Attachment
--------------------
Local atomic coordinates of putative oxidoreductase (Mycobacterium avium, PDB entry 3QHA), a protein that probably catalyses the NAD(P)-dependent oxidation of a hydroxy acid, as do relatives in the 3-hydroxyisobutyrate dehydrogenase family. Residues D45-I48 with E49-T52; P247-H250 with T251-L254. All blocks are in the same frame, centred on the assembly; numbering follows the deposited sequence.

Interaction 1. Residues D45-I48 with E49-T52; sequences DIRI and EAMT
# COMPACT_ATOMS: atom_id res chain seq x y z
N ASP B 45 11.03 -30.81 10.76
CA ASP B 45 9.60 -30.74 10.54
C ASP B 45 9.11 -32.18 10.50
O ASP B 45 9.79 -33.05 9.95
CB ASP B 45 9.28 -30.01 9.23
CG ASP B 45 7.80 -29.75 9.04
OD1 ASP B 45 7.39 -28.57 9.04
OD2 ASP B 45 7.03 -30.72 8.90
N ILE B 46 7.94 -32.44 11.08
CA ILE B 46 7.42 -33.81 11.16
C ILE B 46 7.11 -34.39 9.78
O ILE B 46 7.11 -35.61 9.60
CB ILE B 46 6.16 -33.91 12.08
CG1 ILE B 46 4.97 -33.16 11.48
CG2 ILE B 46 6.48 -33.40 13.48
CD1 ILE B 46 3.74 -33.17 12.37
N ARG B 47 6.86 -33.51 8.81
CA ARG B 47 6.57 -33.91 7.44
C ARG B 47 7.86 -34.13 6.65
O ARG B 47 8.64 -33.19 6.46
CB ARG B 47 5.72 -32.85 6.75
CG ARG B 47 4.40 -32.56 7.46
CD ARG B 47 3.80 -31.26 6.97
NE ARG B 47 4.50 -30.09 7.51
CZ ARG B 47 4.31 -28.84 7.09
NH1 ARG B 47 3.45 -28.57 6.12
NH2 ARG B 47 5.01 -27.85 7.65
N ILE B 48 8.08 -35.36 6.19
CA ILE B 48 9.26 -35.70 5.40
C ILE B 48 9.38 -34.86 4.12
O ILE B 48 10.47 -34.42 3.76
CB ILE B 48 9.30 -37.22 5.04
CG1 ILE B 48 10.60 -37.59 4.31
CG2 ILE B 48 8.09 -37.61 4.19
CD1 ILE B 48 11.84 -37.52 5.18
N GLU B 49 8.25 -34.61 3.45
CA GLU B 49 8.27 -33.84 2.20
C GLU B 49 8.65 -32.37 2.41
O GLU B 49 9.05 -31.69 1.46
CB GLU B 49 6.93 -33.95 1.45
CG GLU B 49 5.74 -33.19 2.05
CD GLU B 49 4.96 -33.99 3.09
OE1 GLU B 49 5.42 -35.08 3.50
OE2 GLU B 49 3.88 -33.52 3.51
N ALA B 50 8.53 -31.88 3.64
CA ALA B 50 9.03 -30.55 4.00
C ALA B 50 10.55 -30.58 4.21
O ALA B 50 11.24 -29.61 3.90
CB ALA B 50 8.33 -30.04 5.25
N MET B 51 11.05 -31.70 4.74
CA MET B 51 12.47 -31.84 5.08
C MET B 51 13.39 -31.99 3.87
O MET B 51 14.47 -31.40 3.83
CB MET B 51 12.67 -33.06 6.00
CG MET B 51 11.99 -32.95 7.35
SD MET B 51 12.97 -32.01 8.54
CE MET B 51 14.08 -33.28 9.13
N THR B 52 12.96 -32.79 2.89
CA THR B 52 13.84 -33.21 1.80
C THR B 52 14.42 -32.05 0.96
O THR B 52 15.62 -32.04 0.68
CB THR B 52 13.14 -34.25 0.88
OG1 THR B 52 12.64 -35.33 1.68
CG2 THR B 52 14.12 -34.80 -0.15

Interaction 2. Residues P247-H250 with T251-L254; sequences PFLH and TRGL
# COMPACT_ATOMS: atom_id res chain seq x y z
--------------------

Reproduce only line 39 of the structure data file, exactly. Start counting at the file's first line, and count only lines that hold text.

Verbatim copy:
N GLU B 49 8.25 -34.61 3.45